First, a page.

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Tech round-up: Cardboard bikes, special edition Brooks saddles, Birzman pumps, Chrome bags, Kinesis cross wheels & LED shoelaces

Cardboard bikes and LED laces both waterproof, apparently


A bike made from cardboard?

Lots of people have had a crack at making bikes from wood in the last few years, but Israeli entrepreneur Izhar Gafni has taken it a step further, with a bike made from cardboard. After all, cardboard is wood that's been processed to extract the fibres so they can be made into sheets. From an engineering point of view that should allow a lighter and more finely-tuned structure as you're not relying on the wood's own grain.

Gafni obviously thinks so. He spent three years making six prototypes till he got to the final design. He's now looking for funding to put them into production. Here's his own video about the bike:

In an interview with, Gafni explained more about the design.

“There’s very little scientific knowledge about cardboard’s engineering and structural limits”, he said. “I had to find out everything myself, through experimenting. For example, the bike’s water resistance isn’t due to the painted-on colours. It’s due to the cardboard itself.”

The bike should cos just £6 to make, so even with distributor and dealer margins it will be cheap enough that it's not worth stealing – Gafni estimates about £40 - and cheap to replace at the end of its life.

That lifespan should be “two years, maybe longer, says Gafni. That includes two rainy winters, he says.

“It should get through two winters also. Its life will depend on how it’s used, like any other product. It hasn’t been around long enough to say for sure, but I’m confident that each bike will last two years at least.”

Even the saddle is made from cardboard, but Gafni says it's comfortable. “It’s modelled on the British Brooks leather seat. The design may still be modified, or an option such as a bucket seat may be offered. We are working on making the seat height adjustable too.”

Gafni plans to make the bikes in Isreal and sell them all over the world. ”I’m not interested in selling to some huge concern that will slap a “Made in China” label on the bike,” he says. “I’d like production to take place in local factories, ones employing challenged or special-needs people.”

It's all part of his overall green vision. He says: “I want to help stop our dependence on petroleum.”

Gafni sees “one hundred future projects made out of cardboard” in his future, even including a cardboard car using solar and human energy.

You can't buy one just yet though. “My partner and I are still negotiating with investors,” says Gafni. “We hope to sell in Israel, Europe and the US, when we start production. I want to see the bike anywhere I travel.”


Brooks celebrates Olympics with special saddles

To commemorate the small event currently happening in London, which involves a bit of bike riding, saddle make Brooks has announced a trio of special editions of the classic Swallow B15 seat.

Brooks will make just 500 each of the white, red and blue versions of the Union Jack Swallow Limited Edition 2012, a modern version of the saddle Brooks describes as “the original precursor to the modern racing saddle, first patented in 1937.”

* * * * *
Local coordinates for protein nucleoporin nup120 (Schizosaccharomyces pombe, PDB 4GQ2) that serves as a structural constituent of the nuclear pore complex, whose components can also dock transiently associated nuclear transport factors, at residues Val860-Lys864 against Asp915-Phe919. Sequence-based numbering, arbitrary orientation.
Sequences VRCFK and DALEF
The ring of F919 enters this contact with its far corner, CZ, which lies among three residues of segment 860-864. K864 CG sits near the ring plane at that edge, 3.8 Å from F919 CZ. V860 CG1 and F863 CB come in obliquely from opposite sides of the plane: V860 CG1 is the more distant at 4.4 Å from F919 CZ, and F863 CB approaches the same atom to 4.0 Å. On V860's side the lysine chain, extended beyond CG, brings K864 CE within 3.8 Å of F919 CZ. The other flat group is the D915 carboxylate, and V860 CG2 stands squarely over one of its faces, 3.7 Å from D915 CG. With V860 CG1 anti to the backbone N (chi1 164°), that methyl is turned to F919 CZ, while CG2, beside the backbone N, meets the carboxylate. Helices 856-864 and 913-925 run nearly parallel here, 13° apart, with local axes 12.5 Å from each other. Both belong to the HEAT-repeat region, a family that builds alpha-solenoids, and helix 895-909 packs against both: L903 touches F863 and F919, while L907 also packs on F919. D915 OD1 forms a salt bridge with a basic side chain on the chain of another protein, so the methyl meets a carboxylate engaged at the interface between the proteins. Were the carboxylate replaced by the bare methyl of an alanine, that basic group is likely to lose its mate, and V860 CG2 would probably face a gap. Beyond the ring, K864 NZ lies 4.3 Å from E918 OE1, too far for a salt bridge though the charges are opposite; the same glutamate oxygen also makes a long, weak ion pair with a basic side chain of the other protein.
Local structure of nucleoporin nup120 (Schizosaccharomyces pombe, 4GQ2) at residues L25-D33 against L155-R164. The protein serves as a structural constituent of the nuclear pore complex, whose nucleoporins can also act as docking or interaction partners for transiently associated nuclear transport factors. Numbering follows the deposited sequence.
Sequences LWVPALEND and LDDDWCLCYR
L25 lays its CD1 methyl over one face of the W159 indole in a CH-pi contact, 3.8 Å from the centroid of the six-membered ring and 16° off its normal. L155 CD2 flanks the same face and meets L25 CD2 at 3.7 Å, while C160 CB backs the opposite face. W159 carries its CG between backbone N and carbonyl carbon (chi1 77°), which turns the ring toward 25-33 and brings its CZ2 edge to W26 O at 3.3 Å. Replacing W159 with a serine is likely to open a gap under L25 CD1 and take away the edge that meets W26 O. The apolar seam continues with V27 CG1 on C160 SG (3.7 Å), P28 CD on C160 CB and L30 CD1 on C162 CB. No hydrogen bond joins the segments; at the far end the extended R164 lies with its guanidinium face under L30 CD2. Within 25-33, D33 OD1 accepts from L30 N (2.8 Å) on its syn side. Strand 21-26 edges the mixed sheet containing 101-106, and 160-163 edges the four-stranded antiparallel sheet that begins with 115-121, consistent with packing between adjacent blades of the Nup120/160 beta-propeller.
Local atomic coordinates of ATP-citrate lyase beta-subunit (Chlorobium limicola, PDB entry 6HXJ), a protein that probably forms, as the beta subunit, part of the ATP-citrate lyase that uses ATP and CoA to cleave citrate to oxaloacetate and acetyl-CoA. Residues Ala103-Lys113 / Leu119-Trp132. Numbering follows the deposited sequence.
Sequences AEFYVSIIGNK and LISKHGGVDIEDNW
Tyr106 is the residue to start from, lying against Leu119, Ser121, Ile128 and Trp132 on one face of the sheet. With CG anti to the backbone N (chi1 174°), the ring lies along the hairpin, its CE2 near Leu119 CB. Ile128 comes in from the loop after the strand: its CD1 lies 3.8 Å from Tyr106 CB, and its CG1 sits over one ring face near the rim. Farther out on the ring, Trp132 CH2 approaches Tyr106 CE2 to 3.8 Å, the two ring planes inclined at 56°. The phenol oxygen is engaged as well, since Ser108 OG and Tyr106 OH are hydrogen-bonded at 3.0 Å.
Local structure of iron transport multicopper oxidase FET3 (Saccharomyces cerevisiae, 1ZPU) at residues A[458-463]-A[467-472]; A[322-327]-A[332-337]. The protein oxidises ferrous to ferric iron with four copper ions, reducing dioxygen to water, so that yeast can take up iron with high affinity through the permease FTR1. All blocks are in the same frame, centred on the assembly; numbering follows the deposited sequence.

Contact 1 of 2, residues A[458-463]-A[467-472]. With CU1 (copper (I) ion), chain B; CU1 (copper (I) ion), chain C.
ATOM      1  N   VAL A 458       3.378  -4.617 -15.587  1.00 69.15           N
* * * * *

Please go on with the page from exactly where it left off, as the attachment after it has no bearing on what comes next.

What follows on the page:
The Red and Blue models will be delivered in special “Union Jack” packaging, while the White in the singular “England” box.

Available fromthe Brooks England store (when they come back from holidays on August 16), priced £164.42


Birzman Zacoo Maha pumps

Accessories manufacturer Birzman has unveiled a range of new floor pumps with some nifty-looking new features. Floor pumps have been around for so long that you wouldn't think there was much you could do to improve the basic design, but we like the look of these.

There are four pumps in the new Zacoo Maha range. All have a shaft that's angled five degrees from the vertical for an easier stroke (stop tittering at the back, they're just tyre inflators). They also all boast Birzman's new Snap-It head, which looks like a well-thought-out way of attaching a hose to a valve and keeping it there. Want to see how it works? Here's a video:

At the top of the range, the all-aluminium Zacoo Maha II has CNC-machined handle and barrel and is capable of 220psi for time trialists and trackies. The Zacoo Maha III delives the same whopping presure, but has a wooden handle and a choice of black or polished foot. The Zacoo Maha IV has a polymer base, a simple cylindrical wooden handle and 160psi capability; there are four colours options, silver, gold, green and blue.

There's also a mountain bike version, Zacoo Maha MTB. It's like a fatter-barrel version of the Zacoo Maha III for faster pumping up to 120psi, and looks promising for fat-tyre city bikes too.

Birzman tools and accessories are available from Lots more details of the full range, which includes multi-tools, torque wrenches, mini-umps and loads more at


Cyclepark turns signs into bike parking, wins Red Dot award

It can be hard for cycle campaigners to persuade cash-strapped local authorities to dig up the pavement and install Sheffield-style bike racks. London company Smartstreets has won a Red Dot design award for its Cyclepark rack, which converts any old signpost into a bike parking spot.